This Week's Mystery Plant

Dr. John B. Nelson
Curator, USC Herbarium

Wild orchids are always a crowd-pleaser. In the Southeast, there are plenty of different native orchid species, and some of these have relatively large, spectacular flowers. Among these striking orchids are the lady-slippers, grass-pinks, whorled pogonia, rosebud orchid, bog-rose, and showy orchis. Other orchids have flowers that are a bit more modest. This week's Mystery Plant is a species in the latter group.

It is a bit unusual in that it is aquatic, mostly seen in very wet places. It occurs from southern Virginia all the way to eastern Texas, and then south into South America. In our area, it is a fairly common wetland plant, but it's often overlooked. The stems bear many leaves, and these tightly sheath the stem. The sword-shaped leaves themselves are bright green, or sometimes yellowish. In fact, the flowers tend to be greenish, sharing the color of the foliage, and so the flowers tend to be somewhat inconspicuous. These flowers are typical of orchids, though, in bearing three sepals and three petals. Each of the two upper petals is cleft into a pair of narrow segments. The third, lowest petal is also deeply divided, but into three very narrow, wiggly, thread-like portions. The whole effect of all this is that the flowers, which are crowded into a spike, appear something like little green spiders crawling around.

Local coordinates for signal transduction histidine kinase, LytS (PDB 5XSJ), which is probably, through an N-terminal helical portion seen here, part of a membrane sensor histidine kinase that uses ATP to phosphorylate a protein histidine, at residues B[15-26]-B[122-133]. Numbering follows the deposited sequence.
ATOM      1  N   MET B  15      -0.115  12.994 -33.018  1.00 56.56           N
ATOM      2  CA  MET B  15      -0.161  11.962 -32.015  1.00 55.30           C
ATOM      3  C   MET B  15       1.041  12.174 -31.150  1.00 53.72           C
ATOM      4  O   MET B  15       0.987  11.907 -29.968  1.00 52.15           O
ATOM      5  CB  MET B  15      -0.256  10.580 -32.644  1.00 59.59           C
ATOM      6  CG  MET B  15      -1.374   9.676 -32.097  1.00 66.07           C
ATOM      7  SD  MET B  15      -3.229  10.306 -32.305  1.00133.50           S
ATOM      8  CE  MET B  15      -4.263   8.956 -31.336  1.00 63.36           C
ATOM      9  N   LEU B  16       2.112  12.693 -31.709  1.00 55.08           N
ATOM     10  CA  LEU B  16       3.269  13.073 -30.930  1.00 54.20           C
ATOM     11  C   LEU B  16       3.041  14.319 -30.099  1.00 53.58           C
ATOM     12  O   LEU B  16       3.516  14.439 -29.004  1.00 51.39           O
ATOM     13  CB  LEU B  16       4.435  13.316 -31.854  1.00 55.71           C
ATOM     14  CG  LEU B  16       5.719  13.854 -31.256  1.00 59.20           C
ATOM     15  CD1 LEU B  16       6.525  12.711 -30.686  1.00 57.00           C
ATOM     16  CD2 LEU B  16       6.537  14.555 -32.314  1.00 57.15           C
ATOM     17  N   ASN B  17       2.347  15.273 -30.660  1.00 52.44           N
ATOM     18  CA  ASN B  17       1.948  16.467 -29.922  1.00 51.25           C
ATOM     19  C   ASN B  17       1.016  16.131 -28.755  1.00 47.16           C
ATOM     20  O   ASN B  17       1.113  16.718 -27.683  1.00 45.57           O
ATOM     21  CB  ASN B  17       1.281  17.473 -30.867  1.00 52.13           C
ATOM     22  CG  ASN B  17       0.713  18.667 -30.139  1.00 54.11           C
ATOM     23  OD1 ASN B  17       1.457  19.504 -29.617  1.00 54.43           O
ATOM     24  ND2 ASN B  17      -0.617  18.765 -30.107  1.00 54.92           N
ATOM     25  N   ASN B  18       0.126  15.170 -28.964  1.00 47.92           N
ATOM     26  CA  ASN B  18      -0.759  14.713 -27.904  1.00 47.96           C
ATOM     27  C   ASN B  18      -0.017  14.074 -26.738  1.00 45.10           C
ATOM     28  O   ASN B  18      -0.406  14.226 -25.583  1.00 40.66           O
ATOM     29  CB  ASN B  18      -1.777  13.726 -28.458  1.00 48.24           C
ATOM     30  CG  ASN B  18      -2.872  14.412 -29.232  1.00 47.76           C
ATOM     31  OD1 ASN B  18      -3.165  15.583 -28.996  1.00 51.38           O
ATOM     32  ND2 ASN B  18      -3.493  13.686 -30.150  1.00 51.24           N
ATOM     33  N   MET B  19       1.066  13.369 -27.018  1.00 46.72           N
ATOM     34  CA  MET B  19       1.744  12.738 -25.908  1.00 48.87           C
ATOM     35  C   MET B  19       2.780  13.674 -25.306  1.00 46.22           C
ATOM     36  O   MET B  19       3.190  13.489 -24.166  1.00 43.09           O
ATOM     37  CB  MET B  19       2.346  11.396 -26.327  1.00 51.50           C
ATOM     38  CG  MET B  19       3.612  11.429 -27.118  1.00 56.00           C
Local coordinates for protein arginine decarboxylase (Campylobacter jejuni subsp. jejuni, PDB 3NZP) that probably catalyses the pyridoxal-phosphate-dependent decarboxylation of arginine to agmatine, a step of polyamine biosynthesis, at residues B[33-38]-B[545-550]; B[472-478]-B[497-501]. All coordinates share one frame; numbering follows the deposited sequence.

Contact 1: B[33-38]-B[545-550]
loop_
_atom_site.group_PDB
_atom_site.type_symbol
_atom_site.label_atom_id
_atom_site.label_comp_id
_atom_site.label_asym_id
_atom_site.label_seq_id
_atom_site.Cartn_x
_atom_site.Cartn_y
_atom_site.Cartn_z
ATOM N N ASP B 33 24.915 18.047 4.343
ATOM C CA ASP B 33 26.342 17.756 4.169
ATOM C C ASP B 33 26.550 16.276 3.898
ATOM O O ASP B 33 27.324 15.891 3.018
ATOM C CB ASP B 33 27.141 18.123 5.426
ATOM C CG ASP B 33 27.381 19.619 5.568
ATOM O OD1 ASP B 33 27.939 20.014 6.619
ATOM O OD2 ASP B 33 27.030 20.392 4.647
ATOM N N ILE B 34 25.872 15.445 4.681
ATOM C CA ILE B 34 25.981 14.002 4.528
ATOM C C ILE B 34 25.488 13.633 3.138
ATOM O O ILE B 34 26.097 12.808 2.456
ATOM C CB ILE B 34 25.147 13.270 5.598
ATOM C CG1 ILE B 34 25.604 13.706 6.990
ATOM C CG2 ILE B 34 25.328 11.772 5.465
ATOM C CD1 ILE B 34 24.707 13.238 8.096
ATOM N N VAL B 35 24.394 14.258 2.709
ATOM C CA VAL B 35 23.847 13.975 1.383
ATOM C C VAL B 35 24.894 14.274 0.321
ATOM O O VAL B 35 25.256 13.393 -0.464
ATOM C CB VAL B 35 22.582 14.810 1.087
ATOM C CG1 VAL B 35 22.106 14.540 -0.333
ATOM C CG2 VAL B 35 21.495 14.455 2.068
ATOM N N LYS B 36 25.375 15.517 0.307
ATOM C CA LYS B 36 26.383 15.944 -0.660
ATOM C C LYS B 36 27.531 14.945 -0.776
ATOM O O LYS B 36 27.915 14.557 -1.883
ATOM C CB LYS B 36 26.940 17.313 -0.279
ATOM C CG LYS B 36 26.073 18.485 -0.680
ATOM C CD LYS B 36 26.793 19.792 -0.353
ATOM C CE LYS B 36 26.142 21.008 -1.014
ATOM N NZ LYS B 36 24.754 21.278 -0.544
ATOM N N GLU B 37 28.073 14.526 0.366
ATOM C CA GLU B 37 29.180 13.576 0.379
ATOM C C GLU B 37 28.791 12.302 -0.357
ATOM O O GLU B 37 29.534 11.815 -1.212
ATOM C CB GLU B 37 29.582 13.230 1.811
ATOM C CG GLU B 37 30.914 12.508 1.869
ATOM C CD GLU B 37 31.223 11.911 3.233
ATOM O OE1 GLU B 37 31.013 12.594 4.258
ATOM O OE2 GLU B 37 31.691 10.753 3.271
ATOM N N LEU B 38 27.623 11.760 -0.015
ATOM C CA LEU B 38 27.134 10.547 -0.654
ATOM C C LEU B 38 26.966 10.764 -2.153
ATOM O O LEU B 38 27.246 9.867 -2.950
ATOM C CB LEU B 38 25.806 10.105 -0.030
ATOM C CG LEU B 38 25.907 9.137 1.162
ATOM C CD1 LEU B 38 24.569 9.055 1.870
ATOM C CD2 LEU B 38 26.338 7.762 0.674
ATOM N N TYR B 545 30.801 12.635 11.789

The plants often develop slender, pale runners which can produce new flowering stems. This water-lover is blooming now, and will continue until frost. It can be seen in freshwater pools, golf-course ponds, and ditches, and it often occurs in great abundance, sometimes forming floating mats. It can be expected in all of the coastal plain counties of South Carolina.

Photo by Linda Lee

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